Fay: The Reds have dodged the 100-loss stigma

And given fans reason to stick around
Fay: The Reds have dodged the 100-loss stigma
Posted at 9:00 AM, Sep 15, 2016
and last updated 2016-09-15 10:45:14-04

CINCINNATI -- There will be no champagne celebration.

But the Reds will avoid a place in team infamy with win No. 63.

They went into Wednesday with 62 wins. That means the 2016 Reds won't join the 1982 Reds as the only 100-loss teams in club history. 

In the offseason, I'd get tweets predicting 100 losses, 110 losses, even 120 losses -- on a daily basis. The players spent a lot of time in spring training talking about how they'd be better than expected, but they knew things could go bad.

"I thought it all hinged on the pitching," catcher Tucker Barnhart said. "I thought with the guys that we were going to run out offensively, we were going to score some runs. It all depended on how we were going to pitch."

The pitching turned out to be a little worse than abysmal early, and those dire forecasts looked right on after a 9-15 April and an 8-20 May. After two months of baseball, the Reds were on pace to lose 109 games, in fact.

But that horrible April -- the Reds went 4-14 after a 5-1 start -- actually gave manager Bryan Price hope. It was then that he knew the Reds had a chance to be better than historically awful.

"I knew it after the first month of the season," Price said. "So we could literally say: This is actually a pretty good team with a couple of glaring weaknesses."

The chief weakness was the bullpen. The Reds lost closer Aroldis Chapman to an offseason trade. The only veteran reliever they added pre-spring training was Blake Wood, whose last extended time in the big leagues came in 2011.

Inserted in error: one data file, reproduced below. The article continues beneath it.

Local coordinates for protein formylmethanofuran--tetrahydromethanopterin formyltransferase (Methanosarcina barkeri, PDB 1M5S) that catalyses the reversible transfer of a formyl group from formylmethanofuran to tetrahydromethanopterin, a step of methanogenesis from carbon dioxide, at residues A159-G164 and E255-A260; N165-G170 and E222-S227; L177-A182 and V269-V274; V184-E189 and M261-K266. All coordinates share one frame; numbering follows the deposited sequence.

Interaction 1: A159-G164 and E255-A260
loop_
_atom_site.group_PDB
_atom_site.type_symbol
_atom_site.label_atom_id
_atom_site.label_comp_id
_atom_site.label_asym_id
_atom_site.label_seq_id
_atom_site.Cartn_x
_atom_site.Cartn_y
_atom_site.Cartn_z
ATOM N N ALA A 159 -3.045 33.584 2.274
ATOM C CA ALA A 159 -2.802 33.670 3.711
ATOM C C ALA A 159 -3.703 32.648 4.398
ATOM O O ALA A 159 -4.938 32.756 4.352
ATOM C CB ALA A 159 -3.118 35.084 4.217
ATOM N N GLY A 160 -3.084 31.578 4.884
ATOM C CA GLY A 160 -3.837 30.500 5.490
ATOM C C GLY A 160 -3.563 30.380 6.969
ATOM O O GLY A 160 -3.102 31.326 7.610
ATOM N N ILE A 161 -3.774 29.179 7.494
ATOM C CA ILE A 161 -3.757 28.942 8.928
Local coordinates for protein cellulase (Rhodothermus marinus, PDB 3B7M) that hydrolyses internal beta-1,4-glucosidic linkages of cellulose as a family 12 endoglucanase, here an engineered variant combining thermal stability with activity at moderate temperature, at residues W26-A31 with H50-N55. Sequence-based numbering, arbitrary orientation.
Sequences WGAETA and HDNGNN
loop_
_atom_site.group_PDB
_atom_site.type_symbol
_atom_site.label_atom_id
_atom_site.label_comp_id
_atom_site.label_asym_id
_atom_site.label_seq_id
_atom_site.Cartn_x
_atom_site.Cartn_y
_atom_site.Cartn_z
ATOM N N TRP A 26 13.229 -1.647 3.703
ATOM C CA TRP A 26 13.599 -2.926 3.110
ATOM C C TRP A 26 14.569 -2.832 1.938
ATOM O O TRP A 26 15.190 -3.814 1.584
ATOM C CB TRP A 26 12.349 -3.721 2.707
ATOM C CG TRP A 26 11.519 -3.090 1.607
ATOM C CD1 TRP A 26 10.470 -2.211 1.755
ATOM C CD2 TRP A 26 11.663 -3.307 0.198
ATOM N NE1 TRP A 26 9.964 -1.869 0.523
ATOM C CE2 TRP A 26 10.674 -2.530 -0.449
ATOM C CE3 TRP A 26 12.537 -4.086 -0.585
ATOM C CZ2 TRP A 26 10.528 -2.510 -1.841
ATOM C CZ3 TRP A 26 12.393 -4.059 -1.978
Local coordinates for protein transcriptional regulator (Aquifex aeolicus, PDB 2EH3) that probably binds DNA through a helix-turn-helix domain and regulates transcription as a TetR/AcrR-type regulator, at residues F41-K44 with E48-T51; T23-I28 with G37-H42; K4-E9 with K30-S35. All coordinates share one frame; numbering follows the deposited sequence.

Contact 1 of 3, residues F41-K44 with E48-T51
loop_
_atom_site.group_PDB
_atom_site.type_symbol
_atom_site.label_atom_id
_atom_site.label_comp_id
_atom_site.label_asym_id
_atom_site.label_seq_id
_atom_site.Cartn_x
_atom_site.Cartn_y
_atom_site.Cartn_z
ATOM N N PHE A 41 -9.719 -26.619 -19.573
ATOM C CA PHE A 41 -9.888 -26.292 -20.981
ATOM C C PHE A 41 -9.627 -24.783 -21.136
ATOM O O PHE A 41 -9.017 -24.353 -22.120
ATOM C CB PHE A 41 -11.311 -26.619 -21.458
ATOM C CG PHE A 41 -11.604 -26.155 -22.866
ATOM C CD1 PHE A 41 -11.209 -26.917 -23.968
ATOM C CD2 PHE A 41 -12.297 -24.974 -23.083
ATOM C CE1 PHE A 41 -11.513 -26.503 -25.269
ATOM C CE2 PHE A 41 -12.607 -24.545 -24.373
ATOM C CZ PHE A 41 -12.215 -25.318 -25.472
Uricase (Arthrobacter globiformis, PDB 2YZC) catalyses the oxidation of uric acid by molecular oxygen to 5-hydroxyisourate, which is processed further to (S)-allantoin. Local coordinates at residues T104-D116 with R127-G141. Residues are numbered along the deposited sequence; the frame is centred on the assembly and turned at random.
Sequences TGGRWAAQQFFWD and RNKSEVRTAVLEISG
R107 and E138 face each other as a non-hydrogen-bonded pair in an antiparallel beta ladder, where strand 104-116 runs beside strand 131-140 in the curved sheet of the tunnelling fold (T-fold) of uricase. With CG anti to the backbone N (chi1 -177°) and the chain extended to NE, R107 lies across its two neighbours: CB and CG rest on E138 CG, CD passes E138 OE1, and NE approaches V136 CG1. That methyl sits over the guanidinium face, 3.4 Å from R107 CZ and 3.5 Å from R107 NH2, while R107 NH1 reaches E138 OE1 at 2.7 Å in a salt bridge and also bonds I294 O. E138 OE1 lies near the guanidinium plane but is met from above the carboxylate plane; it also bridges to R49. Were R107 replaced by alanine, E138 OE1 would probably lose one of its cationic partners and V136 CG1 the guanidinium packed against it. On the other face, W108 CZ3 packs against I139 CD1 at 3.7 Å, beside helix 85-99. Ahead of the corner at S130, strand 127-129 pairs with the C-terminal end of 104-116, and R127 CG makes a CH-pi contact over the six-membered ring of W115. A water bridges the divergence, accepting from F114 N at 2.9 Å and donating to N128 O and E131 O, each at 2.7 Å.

"We really did nothing to address the bullpen," Price said. "Because of the rebuild, we didn't have the finances to be put toward the bullpen. It was a completely makeshift bullpen. No defined roles. (J.J.) Hoover was the initial closer. That didn't go real well."

Price was being kind there. Hoover was about as bad as could be early in the season. He had a 15.58 ERA in April and was in the minors by May.

But he was not the only problem.

"We were just trying to find someone who could get to Hoover," Price said. "You saw it. You guys witnessed it. There was no way to know if we could get the closer as it stood."

The bullpen woes were exacerbated by spring training injuries to Michael Lorenzen and Anthony DeSclafani. Both were projected as starters, but their absence meant shorter outings by the starters, thus more innings for the bullpen to cover.

"We didn't really have a fallback plan," Price said.

But, again, through all the bullpen blowups and blowout losses, Price saw the making of a decent team.

"I knew if we had a couple of reliable bullpen pieces, April and May would have looked a lot different than they did," Price said. "Once we got those pitchers back in June -- we got Lorenzen and (Raisel) Iglesias back, then we got (DeSclafani) back and Homer (Bailey) back for a few starts -- I said, ‘Hey man, this is the team we could have had in April if we'd had the resources to have that kind of pitching quality on the team.'

"The biggest challenge was staying optimistic in April and May."

To Price's credit, the Reds did not quit on him.

June was better. The Reds went 12-16. And since the All-Star Break, the Reds have been one of the better teams in the National League with a 30-25 record going into Wednesday.

The ERA since the break is 3.83.

Iglesias (2.18 ERA) and Lorenzen (2.65 ERA) have solidified the bullpen. Dan Straily, picked up the day before the season off waivers, is 12-8 with a 3.81 ERA. DeSclafani is 8-3 with a 2.93 ERA. Left-hander Brandon Finnegan (9-10, 4.04 ERA) is looking like a reliable starter.

The season will be a disappointment, but it won't live in infamy.

Given the second half and the development of the aforementioned pitchers and young position players like Billy Hamilton, Eugenio Suarez, Jose Peraza and Adam Duvall, it's possible to be optimistic about 2017.

Not World Series or postseason optimistic, but a whole lot more optimistic than you would be after a 100-loss season.

That's not a reason to pop champagne, but it's a reason to look forward to spring training.

John Fay is a freelance sports columnist; this column represents his opinion. Contact him at